Henry Adams wrote in 1907 that “[John] Hay took to studying the ‘Diary’ of John Quincy Adams eighty years before, and calculated that the resistance [in the senate] had increased about ten times, as measured by waste of days and increase in effort, although Secretary of State J.Q. Adams thought himself very hardly treated… The senate was no worse than the board of a university; but incorporators as a rule have not made this class of men dictators to prevent action. In the senate, a single vote commonly stopped legislation, or, in committees, stifled discussion.”

For some reason, this passage came to mind as I watched media coverage of the senate health care debate. The Senate Finance Committee is currently voting on changes to the Baucus health care bill, to which Republican members have proposed 543 amendments. There was something of a kerfuffle when Republican Whip Jon Kyl, still insisting that health care costs can be kept down by preventing medical malpractice suits, became indignant when Chairman Baucus accused him of delaying. Sen. Kyl protested, “Mr. Chairman, I am not delaying; I’m making an extremely important point!” To which Sen. Baucus wryly responded, “Yes, a very, very important point…and you’re also delaying.”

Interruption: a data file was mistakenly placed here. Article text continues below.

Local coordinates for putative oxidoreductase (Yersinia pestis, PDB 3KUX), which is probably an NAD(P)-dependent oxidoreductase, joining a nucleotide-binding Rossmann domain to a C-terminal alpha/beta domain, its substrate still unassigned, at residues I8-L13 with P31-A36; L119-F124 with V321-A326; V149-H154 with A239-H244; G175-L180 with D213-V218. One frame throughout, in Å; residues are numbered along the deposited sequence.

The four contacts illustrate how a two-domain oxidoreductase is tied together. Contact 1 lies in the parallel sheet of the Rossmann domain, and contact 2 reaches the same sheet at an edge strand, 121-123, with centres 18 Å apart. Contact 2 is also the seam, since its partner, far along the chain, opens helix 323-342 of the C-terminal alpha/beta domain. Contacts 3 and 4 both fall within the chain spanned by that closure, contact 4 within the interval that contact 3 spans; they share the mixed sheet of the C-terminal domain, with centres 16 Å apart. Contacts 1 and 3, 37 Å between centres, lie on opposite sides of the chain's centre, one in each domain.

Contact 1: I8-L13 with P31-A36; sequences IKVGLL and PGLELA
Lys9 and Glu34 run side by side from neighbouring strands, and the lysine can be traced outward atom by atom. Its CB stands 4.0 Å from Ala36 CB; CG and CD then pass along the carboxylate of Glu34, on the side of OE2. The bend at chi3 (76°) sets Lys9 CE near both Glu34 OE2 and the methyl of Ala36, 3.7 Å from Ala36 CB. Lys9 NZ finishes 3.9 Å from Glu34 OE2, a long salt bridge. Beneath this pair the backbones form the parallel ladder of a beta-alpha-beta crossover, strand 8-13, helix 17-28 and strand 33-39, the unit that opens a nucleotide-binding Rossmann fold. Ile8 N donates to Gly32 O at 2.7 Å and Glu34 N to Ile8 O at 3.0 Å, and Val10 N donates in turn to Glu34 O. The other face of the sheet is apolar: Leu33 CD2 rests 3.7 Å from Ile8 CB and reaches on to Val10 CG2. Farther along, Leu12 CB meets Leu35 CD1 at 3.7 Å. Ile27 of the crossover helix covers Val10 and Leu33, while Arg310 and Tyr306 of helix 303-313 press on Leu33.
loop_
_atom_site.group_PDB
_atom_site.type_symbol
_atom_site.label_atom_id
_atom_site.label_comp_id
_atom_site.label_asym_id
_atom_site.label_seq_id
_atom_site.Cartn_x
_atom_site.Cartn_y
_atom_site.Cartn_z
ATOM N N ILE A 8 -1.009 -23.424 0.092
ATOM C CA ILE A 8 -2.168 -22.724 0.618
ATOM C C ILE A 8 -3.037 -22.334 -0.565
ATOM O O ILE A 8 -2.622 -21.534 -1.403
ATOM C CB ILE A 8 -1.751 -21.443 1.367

Whereas the rhetoric of the House is often transparently insane (I’m looking at you, Rep. Foxx!), the thrust and parry of the senate is endlessly amusing. Senators, by and large, have an almost innate sense of decorum, which they exploit mercilessly. Yes, nuisance malpractice suits are a drag on the system, but everyone knows that, especially the members of the Senate Finance Committee. Therefore, Sen. Kyl can actually delay, while making a valid, if tired, point. And while I’m not great fan of Sen. Baucus, I must applaud his deft riposte.

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